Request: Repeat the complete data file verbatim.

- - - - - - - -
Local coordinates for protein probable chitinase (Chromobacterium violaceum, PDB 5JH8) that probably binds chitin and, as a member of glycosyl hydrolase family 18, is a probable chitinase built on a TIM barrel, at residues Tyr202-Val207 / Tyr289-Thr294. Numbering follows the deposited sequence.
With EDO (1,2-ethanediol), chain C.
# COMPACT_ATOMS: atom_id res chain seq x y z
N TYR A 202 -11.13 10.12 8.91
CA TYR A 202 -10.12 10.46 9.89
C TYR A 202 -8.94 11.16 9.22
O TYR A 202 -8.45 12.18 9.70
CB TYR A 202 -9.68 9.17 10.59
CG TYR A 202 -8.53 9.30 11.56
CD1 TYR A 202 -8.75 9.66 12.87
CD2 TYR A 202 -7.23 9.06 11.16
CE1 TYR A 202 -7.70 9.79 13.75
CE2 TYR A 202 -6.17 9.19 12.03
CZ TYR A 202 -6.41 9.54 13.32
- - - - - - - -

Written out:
Local coordinates for protein probable chitinase (Chromobacterium violaceum, PDB 5JH8) that probably binds chitin and, as a member of glycosyl hydrolase family 18, is a probable chitinase built on a TIM barrel, at residues Tyr202-Val207 / Tyr289-Thr294. Numbering follows the deposited sequence.
With EDO (1,2-ethanediol), chain C.
# COMPACT_ATOMS: atom_id res chain seq x y z
N TYR A 202 -11.13 10.12 8.91
CA TYR A 202 -10.12 10.46 9.89
C TYR A 202 -8.94 11.16 9.22
O TYR A 202 -8.45 12.18 9.70
CB TYR A 202 -9.68 9.17 10.59
CG TYR A 202 -8.53 9.30 11.56
CD1 TYR A 202 -8.75 9.66 12.87
CD2 TYR A 202 -7.23 9.06 11.16
CE1 TYR A 202 -7.70 9.79 13.75
CE2 TYR A 202 -6.17 9.19 12.03
CZ TYR A 202 -6.41 9.54 13.32